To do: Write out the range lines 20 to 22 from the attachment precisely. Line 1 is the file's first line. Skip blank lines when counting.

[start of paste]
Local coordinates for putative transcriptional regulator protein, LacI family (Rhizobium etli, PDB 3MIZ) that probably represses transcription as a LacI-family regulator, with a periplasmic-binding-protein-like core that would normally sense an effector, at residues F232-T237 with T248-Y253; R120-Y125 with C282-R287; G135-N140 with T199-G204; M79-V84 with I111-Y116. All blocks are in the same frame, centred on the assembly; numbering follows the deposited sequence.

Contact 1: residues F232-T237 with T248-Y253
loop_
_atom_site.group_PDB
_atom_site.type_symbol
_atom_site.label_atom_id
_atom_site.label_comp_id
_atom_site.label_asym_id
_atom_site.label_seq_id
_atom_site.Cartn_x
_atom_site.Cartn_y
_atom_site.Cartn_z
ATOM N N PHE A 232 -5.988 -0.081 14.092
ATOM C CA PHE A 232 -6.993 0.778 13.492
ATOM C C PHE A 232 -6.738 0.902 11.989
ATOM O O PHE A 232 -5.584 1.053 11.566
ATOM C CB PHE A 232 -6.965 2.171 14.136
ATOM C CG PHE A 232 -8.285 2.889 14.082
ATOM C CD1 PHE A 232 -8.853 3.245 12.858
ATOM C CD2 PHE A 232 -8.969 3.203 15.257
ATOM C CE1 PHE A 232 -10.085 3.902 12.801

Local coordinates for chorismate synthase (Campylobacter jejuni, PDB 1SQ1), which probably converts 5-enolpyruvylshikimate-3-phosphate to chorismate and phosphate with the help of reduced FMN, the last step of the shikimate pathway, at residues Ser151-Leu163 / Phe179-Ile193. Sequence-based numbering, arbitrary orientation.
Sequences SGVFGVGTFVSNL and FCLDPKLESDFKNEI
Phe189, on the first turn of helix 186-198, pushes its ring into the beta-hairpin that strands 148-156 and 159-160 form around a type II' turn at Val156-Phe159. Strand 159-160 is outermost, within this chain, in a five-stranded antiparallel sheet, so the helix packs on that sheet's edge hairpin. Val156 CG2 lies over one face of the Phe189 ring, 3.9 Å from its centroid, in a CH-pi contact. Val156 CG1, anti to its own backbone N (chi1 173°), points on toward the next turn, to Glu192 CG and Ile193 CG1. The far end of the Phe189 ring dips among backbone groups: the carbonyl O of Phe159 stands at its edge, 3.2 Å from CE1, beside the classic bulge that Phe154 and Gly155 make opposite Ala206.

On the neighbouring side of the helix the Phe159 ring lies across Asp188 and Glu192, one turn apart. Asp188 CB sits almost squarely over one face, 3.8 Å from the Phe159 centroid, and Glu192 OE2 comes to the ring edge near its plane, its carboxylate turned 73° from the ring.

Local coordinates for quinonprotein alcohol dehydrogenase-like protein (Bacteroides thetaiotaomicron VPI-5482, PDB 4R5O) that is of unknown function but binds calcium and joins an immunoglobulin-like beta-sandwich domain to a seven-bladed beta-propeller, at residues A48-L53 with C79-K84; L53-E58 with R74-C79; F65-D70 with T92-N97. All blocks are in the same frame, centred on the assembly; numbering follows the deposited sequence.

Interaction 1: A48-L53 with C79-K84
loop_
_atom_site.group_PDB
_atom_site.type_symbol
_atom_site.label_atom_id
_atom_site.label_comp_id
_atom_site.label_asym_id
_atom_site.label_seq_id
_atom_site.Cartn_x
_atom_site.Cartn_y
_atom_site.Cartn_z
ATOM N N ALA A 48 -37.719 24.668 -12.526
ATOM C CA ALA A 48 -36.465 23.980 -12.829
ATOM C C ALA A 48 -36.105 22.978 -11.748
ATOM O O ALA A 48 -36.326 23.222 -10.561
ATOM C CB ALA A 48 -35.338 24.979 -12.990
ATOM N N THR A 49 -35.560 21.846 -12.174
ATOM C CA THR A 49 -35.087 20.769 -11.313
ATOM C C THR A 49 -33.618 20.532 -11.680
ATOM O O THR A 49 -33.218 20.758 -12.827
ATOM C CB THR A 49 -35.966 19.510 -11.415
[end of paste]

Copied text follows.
ATOM C CD2 PHE A 232 -8.969 3.203 15.257
ATOM C CE1 PHE A 232 -10.085 3.902 12.801

Local coordinates for chorismate synthase (Campylobacter jejuni, PDB 1SQ1), which probably converts 5-enolpyruvylshikimate-3-phosphate to chorismate and phosphate with the help of reduced FMN, the last step of the shikimate pathway, at residues Ser151-Leu163 / Phe179-Ile193. Sequence-based numbering, arbitrary orientation.